Just like America – UK on collision course with China
Boris Johnson’s government is desperate to do a deal with Donald Trump’s America ahead of the US election in early November. To do this, the UK is kowtowing to Trump and is now heading for a damaging showdown with China as it takes on Beijing over Hong Kong and Huawei Technologies Co.
Boris Johnson’s government has, all of a sudden got involved in the geopolitical punch-up between America and China and has now criticised Beijing’s planned imposition of a security law on the former British territory of Hong Kong. In addition, it is, contrary to its previous posture, taking steps to exclude Huawei from its fifth-generation mobile networks by lining up potential replacements.
The upshot is that China has become an overriding foreign policy priority of the Johnson government, which distracts from the wider economic problems posed by Brexit. As part of the Brexit Withdrawal Agreement, an extension has to be agreed and signed on or before the last day of June. Without it, Britain is heading for no-deal and defaults onto WTO tariffs. Business leaders are desperately trying to get Downing Street to listen. They are battling for their very survival and the last thing they need is to be throwing valuable resources at preparing for a no-deal Brexit on December 31st.
China’s Hong Kong representation delivered a very clear message to Britain on Wednesday evening to ‘keep it’s hands-off’. The U.K. has no power of sovereignty, nor does it have power of governing or “supervision” over Hong Kong after its return to China in 1997, the city’s Office of the Commissioner of China’s Ministry of Foreign Affairs said in a statement.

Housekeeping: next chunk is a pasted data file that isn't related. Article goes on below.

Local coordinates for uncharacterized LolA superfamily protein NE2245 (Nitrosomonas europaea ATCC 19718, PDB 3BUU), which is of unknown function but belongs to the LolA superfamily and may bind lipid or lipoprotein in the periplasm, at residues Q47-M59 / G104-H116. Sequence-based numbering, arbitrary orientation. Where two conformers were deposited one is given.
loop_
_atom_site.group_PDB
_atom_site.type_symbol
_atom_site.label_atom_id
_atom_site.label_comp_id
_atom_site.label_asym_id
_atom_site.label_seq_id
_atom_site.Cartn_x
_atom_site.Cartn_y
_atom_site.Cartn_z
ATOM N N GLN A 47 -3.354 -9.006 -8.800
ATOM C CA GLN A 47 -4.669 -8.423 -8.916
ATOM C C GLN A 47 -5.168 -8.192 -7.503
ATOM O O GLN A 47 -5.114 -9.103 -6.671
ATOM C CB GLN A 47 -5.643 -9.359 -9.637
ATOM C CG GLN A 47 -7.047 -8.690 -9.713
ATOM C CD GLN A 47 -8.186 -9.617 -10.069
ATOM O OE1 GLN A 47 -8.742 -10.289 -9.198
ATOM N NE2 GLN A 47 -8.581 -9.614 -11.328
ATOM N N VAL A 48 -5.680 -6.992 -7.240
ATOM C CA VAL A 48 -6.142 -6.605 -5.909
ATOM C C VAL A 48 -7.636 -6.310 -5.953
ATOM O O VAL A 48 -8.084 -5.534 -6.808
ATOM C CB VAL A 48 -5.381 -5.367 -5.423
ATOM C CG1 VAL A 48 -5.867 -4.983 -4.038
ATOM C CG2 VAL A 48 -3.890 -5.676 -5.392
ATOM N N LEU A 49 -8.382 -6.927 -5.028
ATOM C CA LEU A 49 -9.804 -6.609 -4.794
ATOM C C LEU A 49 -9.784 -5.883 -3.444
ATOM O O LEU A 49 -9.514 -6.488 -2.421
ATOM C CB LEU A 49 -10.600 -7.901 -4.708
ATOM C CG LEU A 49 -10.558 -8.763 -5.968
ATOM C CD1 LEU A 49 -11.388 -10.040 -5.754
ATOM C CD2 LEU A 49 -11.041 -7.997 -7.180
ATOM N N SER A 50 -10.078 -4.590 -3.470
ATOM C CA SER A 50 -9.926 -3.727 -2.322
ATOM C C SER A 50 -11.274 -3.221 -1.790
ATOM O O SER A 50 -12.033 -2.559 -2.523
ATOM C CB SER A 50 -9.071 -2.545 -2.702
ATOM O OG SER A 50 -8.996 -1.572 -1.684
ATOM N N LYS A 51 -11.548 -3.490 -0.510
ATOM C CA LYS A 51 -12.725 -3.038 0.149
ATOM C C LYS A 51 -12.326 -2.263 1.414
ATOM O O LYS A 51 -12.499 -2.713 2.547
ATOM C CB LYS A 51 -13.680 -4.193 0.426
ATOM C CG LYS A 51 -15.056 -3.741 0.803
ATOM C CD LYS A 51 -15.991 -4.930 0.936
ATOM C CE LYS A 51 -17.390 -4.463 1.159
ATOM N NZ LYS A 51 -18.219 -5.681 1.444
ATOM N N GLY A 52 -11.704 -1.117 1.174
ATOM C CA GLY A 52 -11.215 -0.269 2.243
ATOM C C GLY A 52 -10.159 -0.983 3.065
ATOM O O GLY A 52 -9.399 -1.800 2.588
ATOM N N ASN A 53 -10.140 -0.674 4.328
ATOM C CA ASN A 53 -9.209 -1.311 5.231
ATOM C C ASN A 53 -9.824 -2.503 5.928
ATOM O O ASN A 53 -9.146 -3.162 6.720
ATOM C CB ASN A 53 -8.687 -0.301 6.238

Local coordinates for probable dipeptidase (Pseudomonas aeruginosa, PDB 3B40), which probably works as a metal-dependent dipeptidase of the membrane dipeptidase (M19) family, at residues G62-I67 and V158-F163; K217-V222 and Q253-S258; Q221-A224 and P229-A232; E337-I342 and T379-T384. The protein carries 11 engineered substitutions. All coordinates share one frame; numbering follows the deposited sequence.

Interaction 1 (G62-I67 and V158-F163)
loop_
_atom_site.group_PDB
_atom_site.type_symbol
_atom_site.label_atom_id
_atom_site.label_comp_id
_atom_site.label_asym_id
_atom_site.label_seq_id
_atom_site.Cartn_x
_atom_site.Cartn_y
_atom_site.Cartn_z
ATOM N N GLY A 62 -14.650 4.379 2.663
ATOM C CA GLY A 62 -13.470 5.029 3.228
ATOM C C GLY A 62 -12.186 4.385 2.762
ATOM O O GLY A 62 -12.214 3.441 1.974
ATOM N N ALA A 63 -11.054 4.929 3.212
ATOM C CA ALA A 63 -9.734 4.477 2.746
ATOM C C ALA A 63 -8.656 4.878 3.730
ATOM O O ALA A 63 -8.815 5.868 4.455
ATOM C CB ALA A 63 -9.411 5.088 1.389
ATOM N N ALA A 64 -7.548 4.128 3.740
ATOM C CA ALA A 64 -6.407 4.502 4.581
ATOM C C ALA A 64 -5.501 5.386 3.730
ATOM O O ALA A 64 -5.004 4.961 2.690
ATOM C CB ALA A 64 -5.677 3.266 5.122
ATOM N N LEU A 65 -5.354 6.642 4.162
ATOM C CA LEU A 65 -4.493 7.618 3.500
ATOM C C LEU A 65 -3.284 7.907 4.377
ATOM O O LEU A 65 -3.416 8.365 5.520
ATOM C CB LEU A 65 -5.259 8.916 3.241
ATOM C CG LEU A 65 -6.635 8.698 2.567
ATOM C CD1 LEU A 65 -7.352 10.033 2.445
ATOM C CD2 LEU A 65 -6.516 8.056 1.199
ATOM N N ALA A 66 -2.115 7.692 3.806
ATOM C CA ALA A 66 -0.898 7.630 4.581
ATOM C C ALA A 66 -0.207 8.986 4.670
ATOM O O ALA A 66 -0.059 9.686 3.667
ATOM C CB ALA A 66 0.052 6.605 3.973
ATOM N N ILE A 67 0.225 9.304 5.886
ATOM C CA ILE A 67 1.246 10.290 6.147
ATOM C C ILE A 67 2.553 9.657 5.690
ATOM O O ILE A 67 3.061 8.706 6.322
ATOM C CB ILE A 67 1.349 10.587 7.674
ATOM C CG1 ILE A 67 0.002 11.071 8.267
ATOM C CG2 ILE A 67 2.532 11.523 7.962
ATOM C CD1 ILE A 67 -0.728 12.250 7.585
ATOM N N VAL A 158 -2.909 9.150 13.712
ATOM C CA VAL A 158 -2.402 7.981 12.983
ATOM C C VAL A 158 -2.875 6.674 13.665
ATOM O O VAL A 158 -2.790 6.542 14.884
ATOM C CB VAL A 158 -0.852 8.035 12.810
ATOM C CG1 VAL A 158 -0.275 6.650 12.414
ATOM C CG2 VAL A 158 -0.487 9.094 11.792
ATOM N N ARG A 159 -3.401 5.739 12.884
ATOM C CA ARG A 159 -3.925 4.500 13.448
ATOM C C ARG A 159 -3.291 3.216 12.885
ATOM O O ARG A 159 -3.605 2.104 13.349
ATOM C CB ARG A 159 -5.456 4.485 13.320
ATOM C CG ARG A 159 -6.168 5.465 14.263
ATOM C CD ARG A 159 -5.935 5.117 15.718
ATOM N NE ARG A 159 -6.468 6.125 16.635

China’s Ambassador to the U.K. Liu Xiaoming warned via Twitter, for U.K. politicians to “stop interfering in China’s internal affairs.”
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It was only last January when Johnson gave Huawei the green light in January to supply parts of the UK’s 5G network, that saw the Trump administration angered. Trump himself was reportedly apoplectic and slammed the phone down on Johnson. But the prime minister has all of a sudden become much more sceptical of China since the coronavirus pandemic hit the UK. This already looks like a climb-down under pressure from the USA and provides a scapegoat for the UK’s awful handling of the Covid crisis – the worst in Europe and third-worst globally per million population.
Samsung and NEC are both now being considered.
In the meantime, two British banking giants – HSBC Holdings Plc, born in the 19th century as the Hongkong and Shanghai Banking Corporation and Standard Chartered Plc both endorsed the proposed new security law that the Johnson government is supposedly against. The two companies have the biggest banking operations in Hong Kong.
The big problem here is that Britain needs China, it needs the EU and it needs America in its post-Brexit world. Britain’s economy is set to do very badly, especially as a no-deal Brexit will do more harm in the immediate years following its exit.